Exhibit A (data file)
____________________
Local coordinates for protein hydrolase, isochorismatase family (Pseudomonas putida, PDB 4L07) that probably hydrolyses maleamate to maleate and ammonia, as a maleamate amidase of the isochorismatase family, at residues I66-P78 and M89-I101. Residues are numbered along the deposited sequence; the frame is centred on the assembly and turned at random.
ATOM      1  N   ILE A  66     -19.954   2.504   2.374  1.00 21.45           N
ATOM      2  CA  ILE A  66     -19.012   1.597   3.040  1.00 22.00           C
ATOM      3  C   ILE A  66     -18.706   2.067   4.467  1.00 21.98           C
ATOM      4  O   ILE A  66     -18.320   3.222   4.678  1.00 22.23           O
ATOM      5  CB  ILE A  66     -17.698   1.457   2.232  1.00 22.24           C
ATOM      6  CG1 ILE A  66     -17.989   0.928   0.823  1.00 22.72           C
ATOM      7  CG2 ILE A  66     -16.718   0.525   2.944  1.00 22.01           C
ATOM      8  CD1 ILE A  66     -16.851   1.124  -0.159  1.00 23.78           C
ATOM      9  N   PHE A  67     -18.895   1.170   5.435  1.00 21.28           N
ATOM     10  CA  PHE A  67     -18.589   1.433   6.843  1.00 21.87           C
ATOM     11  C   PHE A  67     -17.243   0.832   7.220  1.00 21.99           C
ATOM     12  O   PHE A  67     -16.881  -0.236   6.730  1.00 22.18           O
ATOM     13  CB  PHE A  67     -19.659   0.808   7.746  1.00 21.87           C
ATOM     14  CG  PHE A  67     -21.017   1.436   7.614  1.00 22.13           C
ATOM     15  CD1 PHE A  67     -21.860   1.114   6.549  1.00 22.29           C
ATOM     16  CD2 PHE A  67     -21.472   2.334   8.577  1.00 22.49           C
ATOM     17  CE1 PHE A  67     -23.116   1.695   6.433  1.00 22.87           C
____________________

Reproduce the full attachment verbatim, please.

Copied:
Local coordinates for protein hydrolase, isochorismatase family (Pseudomonas putida, PDB 4L07) that probably hydrolyses maleamate to maleate and ammonia, as a maleamate amidase of the isochorismatase family, at residues I66-P78 and M89-I101. Residues are numbered along the deposited sequence; the frame is centred on the assembly and turned at random.
ATOM      1  N   ILE A  66     -19.954   2.504   2.374  1.00 21.45           N
ATOM      2  CA  ILE A  66     -19.012   1.597   3.040  1.00 22.00           C
ATOM      3  C   ILE A  66     -18.706   2.067   4.467  1.00 21.98           C
ATOM      4  O   ILE A  66     -18.320   3.222   4.678  1.00 22.23           O
ATOM      5  CB  ILE A  66     -17.698   1.457   2.232  1.00 22.24           C
ATOM      6  CG1 ILE A  66     -17.989   0.928   0.823  1.00 22.72           C
ATOM      7  CG2 ILE A  66     -16.718   0.525   2.944  1.00 22.01           C
ATOM      8  CD1 ILE A  66     -16.851   1.124  -0.159  1.00 23.78           C
ATOM      9  N   PHE A  67     -18.895   1.170   5.435  1.00 21.28           N
ATOM     10  CA  PHE A  67     -18.589   1.433   6.843  1.00 21.87           C
ATOM     11  C   PHE A  67     -17.243   0.832   7.220  1.00 21.99           C
ATOM     12  O   PHE A  67     -16.881  -0.236   6.730  1.00 22.18           O
ATOM     13  CB  PHE A  67     -19.659   0.808   7.746  1.00 21.87           C
ATOM     14  CG  PHE A  67     -21.017   1.436   7.614  1.00 22.13           C
ATOM     15  CD1 PHE A  67     -21.860   1.114   6.549  1.00 22.29           C
ATOM     16  CD2 PHE A  67     -21.472   2.334   8.577  1.00 22.49           C
ATOM     17  CE1 PHE A  67     -23.116   1.695   6.433  1.00 22.87           C